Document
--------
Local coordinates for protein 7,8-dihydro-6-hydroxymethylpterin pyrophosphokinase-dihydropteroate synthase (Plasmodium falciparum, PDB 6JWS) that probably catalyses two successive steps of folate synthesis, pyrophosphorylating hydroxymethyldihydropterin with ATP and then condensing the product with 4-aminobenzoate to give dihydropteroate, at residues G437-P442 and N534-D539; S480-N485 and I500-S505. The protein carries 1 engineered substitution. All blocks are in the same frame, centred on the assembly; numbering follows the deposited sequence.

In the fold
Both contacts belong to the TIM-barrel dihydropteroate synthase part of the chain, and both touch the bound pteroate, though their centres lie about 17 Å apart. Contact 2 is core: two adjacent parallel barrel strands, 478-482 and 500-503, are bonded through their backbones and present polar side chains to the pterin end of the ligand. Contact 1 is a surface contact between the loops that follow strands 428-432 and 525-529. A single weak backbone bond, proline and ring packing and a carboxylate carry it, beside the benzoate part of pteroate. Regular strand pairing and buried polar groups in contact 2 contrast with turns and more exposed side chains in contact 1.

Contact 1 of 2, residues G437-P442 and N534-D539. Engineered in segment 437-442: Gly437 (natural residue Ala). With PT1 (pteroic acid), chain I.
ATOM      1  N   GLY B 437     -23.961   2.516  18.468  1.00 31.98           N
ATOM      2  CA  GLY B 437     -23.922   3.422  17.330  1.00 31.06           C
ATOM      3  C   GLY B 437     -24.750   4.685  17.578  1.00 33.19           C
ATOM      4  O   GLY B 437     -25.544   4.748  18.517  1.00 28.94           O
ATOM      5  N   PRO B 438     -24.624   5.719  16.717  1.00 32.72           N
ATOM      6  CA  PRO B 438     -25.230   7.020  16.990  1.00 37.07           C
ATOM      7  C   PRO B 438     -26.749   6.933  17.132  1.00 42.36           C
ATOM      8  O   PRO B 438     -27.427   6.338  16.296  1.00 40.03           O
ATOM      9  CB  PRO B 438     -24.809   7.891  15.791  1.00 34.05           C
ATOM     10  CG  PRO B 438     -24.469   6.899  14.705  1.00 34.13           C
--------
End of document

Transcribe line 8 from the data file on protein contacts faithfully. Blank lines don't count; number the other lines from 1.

ATOM      4  O   GLY B 437     -25.544   4.748  18.517  1.00 28.94           O